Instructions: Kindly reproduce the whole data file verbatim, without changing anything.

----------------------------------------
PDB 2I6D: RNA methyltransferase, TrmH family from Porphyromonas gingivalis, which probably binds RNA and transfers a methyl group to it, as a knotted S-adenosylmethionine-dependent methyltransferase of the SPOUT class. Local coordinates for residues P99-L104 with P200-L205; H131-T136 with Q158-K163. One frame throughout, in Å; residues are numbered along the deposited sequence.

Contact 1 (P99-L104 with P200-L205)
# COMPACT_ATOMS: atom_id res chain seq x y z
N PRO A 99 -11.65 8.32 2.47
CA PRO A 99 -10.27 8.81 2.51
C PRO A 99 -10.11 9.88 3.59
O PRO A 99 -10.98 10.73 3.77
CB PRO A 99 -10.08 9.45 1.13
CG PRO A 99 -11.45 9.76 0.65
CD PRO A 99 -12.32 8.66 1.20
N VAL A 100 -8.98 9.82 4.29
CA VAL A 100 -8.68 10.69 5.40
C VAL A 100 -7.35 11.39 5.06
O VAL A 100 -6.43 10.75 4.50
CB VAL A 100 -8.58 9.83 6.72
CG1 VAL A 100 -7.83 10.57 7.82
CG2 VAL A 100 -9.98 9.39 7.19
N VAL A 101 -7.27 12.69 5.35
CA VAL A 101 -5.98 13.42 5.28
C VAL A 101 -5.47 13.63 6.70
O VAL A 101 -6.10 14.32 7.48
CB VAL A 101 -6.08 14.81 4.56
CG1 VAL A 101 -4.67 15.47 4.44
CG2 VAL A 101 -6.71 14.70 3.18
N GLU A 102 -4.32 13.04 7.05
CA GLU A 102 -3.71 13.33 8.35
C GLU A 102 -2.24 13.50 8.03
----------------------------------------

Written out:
PDB 2I6D: RNA methyltransferase, TrmH family from Porphyromonas gingivalis, which probably binds RNA and transfers a methyl group to it, as a knotted S-adenosylmethionine-dependent methyltransferase of the SPOUT class. Local coordinates for residues P99-L104 with P200-L205; H131-T136 with Q158-K163. One frame throughout, in Å; residues are numbered along the deposited sequence.

Contact 1 (P99-L104 with P200-L205)
# COMPACT_ATOMS: atom_id res chain seq x y z
N PRO A 99 -11.65 8.32 2.47
CA PRO A 99 -10.27 8.81 2.51
C PRO A 99 -10.11 9.88 3.59
O PRO A 99 -10.98 10.73 3.77
CB PRO A 99 -10.08 9.45 1.13
CG PRO A 99 -11.45 9.76 0.65
CD PRO A 99 -12.32 8.66 1.20
N VAL A 100 -8.98 9.82 4.29
CA VAL A 100 -8.68 10.69 5.40
C VAL A 100 -7.35 11.39 5.06
O VAL A 100 -6.43 10.75 4.50
CB VAL A 100 -8.58 9.83 6.72
CG1 VAL A 100 -7.83 10.57 7.82
CG2 VAL A 100 -9.98 9.39 7.19
N VAL A 101 -7.27 12.69 5.35
CA VAL A 101 -5.98 13.42 5.28
C VAL A 101 -5.47 13.63 6.70
O VAL A 101 -6.10 14.32 7.48
CB VAL A 101 -6.08 14.81 4.56
CG1 VAL A 101 -4.67 15.47 4.44
CG2 VAL A 101 -6.71 14.70 3.18
N GLU A 102 -4.32 13.04 7.05
CA GLU A 102 -3.71 13.33 8.35
C GLU A 102 -2.24 13.50 8.03